November 13, 2012

Mayor MacIver blows back at Dufferin Wind

By Bill Tremblay | Nov 13, 2012 |

Amaranth Mayor Don MacIver was the first to take advantage of Dufferin Wind Power Inc.’s open door policy at its new Shelburne project office.

The company, which plans to construct a 49-wind turbine project in Melancthon, officially open the doors to its office at 219 First Ave. East on Friday (Nov. 9).

“I hope you all find it comfortable and inviting, that’s what the office is all about,” said project office manager Michelle Sage. “We want to have a place where it’s an open door policy.”

Dufferin Wind recently submitted an application for Renewable Energy Approval (REA), which is required for provincial approval to operate the wind farm. As well, the company has filed a Leave to Construct application with the Ontario Energy Board to build a 48 km-long 230 kV transmission line that would follow Dufferin County’s rail corridor. The company’s other option for transporting electricity was two 69 kV lines that would run through Melancthon, Amaranth and Mulmur to connect to the grid in Mono.

During the announcement of the project office, MacIver questioned why a 230 kV line is necessary for the rail corridor option, which would run through his municipality.

“If you can put two 69 kV lines through Mono, why can you not bury two 69 kV lines through Amaranth?” MacIver questioned. “And relieve some of the stress and pressure that residents are coming forward with in terms of potential health hazards, etcetera.”

The mayor explained Amaranth has experience with both above and below ground power lines.

“The buried line that went to Eighth Line to the transformer was a success story. No one even knows it’s there,” MacIver said.

Above ground installations, however, are a “disaster,” according to the mayor.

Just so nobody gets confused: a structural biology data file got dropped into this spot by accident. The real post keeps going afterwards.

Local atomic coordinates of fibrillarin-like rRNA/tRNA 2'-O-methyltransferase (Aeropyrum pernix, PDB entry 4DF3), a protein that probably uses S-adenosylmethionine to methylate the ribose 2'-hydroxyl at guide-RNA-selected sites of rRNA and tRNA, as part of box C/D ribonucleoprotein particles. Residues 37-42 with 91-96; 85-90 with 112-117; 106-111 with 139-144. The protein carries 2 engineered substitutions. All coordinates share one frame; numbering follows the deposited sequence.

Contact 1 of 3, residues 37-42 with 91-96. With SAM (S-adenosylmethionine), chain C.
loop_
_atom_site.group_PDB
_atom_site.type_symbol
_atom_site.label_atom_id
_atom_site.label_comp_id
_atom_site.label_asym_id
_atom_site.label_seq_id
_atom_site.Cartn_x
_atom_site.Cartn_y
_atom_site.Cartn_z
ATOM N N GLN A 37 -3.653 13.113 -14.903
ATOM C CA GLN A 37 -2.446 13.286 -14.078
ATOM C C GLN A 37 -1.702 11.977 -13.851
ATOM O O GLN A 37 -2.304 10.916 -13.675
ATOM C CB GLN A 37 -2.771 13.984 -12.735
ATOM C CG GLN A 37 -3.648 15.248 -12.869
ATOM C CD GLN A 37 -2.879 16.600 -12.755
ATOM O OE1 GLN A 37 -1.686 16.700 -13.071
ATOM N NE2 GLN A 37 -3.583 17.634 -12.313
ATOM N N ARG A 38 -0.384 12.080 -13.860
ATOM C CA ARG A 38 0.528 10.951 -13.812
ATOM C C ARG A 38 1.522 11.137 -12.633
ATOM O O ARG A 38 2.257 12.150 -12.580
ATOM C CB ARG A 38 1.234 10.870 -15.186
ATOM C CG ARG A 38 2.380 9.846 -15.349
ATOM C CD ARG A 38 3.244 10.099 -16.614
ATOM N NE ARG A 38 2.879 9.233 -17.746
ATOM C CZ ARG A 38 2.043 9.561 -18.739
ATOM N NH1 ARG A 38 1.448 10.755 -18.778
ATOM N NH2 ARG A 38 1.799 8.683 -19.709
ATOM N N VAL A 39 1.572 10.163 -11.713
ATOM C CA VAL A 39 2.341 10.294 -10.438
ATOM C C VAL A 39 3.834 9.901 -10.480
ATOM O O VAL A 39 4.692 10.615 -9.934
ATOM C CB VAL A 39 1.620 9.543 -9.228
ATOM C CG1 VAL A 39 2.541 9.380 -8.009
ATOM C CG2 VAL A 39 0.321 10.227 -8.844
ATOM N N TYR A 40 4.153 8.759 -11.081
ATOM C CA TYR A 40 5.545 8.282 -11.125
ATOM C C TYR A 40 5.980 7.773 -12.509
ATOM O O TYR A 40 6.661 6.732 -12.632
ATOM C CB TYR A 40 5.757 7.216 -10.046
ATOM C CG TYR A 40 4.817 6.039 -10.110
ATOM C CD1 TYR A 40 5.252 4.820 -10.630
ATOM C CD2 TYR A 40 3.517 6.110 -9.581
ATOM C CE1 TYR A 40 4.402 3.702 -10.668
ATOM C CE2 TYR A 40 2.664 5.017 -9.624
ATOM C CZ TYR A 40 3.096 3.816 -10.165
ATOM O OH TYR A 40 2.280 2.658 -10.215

“It wasn’t EMF (Electric and Magnetic Field) or anything else,” MacIver said. “It’s just visual impact, it was ice coming off the lines and hitting windshields.”

Burying the transmission line isn’t a cost Dufferin Wind is willing to bare. An underground line may cost anywhere from $1.9 to $2.6 million per kilometre.

“No doubt it’s expensive, but it’s a big project,” MacIver said, noting the larger line leaves spare capacity.

Crump added two 69 kV lines are not compatible with the grid when following the rail route.

“In order to connect to the Orangeville transformer station, Hydro One requires a 230 kV line coming in,” she said.

MacIver also asked if transporting electricity through Orangeville might secure a local power supply.

“Is there local benefit here that when the lights go out elsewhere, you’re feeding into the grid that helps to feed Orangeville?” he asked.

Crump said any energy generated by Dufferin Wind would be fed to the provincial grid.

“I think we would have to talk to Hydro One,” Crump said.
“Have a really good chat.” MacIver replied. “We’re interested in secure energy supplies and not having the Long Island type of experience that is going on there.”

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